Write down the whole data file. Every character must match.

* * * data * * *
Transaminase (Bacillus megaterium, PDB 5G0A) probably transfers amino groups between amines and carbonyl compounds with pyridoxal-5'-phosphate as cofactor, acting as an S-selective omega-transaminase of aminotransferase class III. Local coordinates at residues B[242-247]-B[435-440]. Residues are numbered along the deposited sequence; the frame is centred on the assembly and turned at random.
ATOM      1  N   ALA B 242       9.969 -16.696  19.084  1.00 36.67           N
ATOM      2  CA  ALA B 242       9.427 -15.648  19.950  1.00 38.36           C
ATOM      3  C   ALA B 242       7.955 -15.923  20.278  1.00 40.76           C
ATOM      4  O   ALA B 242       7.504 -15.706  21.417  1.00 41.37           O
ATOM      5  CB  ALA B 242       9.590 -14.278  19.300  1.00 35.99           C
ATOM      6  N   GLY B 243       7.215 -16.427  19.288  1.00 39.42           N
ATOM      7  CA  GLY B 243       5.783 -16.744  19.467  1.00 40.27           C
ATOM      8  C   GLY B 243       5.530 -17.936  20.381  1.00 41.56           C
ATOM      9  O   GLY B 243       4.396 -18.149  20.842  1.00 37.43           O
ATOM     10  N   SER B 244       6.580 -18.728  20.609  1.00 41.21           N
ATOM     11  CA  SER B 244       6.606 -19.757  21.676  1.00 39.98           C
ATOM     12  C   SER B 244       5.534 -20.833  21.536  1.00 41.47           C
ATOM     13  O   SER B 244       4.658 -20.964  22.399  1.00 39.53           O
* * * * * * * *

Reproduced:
Transaminase (Bacillus megaterium, PDB 5G0A) probably transfers amino groups between amines and carbonyl compounds with pyridoxal-5'-phosphate as cofactor, acting as an S-selective omega-transaminase of aminotransferase class III. Local coordinates at residues B[242-247]-B[435-440]. Residues are numbered along the deposited sequence; the frame is centred on the assembly and turned at random.
ATOM      1  N   ALA B 242       9.969 -16.696  19.084  1.00 36.67           N
ATOM      2  CA  ALA B 242       9.427 -15.648  19.950  1.00 38.36           C
ATOM      3  C   ALA B 242       7.955 -15.923  20.278  1.00 40.76           C
ATOM      4  O   ALA B 242       7.504 -15.706  21.417  1.00 41.37           O
ATOM      5  CB  ALA B 242       9.590 -14.278  19.300  1.00 35.99           C
ATOM      6  N   GLY B 243       7.215 -16.427  19.288  1.00 39.42           N
ATOM      7  CA  GLY B 243       5.783 -16.744  19.467  1.00 40.27           C
ATOM      8  C   GLY B 243       5.530 -17.936  20.381  1.00 41.56           C
ATOM      9  O   GLY B 243       4.396 -18.149  20.842  1.00 37.43           O
ATOM     10  N   SER B 244       6.580 -18.728  20.609  1.00 41.21           N
ATOM     11  CA  SER B 244       6.606 -19.757  21.676  1.00 39.98           C
ATOM     12  C   SER B 244       5.534 -20.833  21.536  1.00 41.47           C
ATOM     13  O   SER B 244       4.658 -20.964  22.399  1.00 39.53           O